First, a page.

UPDATED, Dec. 17, 2019: The United States Supreme Court (SCOTUS) on Monday refused to hear an appeal to the case of Martin v. City of Boise, which challenged the City of Boise's ability to enforce anti-vagrancy ordinances. The decision follows an April decision from the 9th Circuit Court of Appeals which ruled that cities cannot arrest homeless people for sleeping on sidewalks or in parks if the city does not provide alternative shelter.
In its appeal to SCOTUS, the City of Boise argued that the 9th Circuit's decision creates "a de facto constitutional right" and will "cripple the ability" for cities across the 9th Circuit to address health- and safety-related issues surrounding homeless encampments. (The 9th Circuit includes Alaska, Arizona, California, Hawaii, Idaho, Montana, Nevada, Oregon, Washington and Guam.)
In an interview with Long Beach Post News, Long Beach City Prosecutor Doug Haubert echoed these concerns, saying the decisions will leave cities confused on how to address homelessness. He told the Post News that cities in the 9th Circuit will likely "take a hands-off approach [to homelessness] because they are concerned about being sued," which could exacerbate the problem.
City leaders outside of the 9th Circuit have mixed opinions. Honolulu Housing Director Marc Alexander said that the city will continue to "sweep" homeless populations out of parks and sidewalks regardless of the SCOTUS action, while Austin, TX Mayor Steve Adler said in a statement to KUT that SCOTUS' refusal to hear the case "supports the City's focus on housing vulnerable people rather than criminalizing their activity."
The case will now return to the 9th Circuit.
- A federal court ruled last week it will not review a decision that cities cannot arrest people for sleeping on public property unless they have provided adequate shelter. The case, Martin v. City of Boise, was before the 9th Circuit Court of Appeals. The ruling could still be taken up the U.S. Supreme Court.
- The ruling means cities cannot enforce anti-vagrancy or similar laws designed to clear the streets of the homeless, but it also can’t force them to build new shelters to house the homeless. The court ruled that punishing the homeless who have nowhere else to sleep is a violation of the Eighth Amendment, which bans cruel and unusual punishment.
- "Criminally punishing homeless people for sleeping on the street when they have nowhere else to go is inhumane, and we applaud the Court for ruling that it is also unconstitutional," Maria Foscarinis, executive director at the National Law Center on Homelessness & Poverty, said in a statement. "It’s time for Boise to stop trying to hide its homelessness problem with unconstitutional ordinances, and start proposing real solutions."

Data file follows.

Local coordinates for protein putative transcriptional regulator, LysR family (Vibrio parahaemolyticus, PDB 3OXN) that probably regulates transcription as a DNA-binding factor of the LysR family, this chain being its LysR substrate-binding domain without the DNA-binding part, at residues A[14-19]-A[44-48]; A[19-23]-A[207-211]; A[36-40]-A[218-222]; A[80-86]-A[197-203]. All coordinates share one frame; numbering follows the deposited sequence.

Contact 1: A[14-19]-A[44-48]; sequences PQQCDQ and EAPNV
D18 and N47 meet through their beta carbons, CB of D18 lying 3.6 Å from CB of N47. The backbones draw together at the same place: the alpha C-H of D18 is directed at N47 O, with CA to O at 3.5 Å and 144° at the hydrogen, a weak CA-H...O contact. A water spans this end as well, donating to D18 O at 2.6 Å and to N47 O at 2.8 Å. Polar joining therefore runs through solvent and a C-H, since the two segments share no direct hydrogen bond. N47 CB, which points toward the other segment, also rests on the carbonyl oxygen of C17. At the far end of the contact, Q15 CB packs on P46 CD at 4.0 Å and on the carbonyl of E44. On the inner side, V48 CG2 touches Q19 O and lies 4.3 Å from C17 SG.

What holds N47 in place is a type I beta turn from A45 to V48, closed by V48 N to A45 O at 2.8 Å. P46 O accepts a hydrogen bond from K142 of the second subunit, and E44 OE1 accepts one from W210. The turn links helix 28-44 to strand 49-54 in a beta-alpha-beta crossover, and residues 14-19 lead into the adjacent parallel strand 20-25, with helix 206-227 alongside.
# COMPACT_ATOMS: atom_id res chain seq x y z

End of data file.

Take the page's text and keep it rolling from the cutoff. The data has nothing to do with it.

The likes of the American Civil Liberties Union (ACLU) have come out hard against anti-homelessness laws in cities nationwide. The organization derided laws encouraging homeless people in Houston to go to shelters — which are often full — as rules that "are ineffective, waste limited public resources, violate basic human and constitutional rights, and strip homeless Houstonians of their dignity.” In an interview with Curbed, Eve Garrow, a homelessness policy analyst at the ACLU, said the organization plans to start an education campaign making sure cities are aware of the ruling and how they can ensure they are not in violation.
Battling homelessness remains an issue for cities, with the likes of Chicago and Los Angeles looking to invest more money and try new initiatives to get the problem under control. But that comes in the face of warnings from the U.S. Department of Housing and Urban Development (HUD) that homelessness ticked up in 2018. It continues to be a concern as municipalities look to take a holistic approach and use what is known as a services-based system to help those that are experiencing homelessness, while the likes of Kaiser Permanente have pledged money of their own to help out.
This ruling should make city leaders think twice about passing or enforcing anti-vagrancy laws, and instead consider how they take care of their homeless population, both in providing shelter and services that can help them get on their feet and into permanent housing. Cities have already taken steps to be in compliance and not criminalize homelessness, including the city of Modesto, CA, which has a park dedicated to housing the homeless.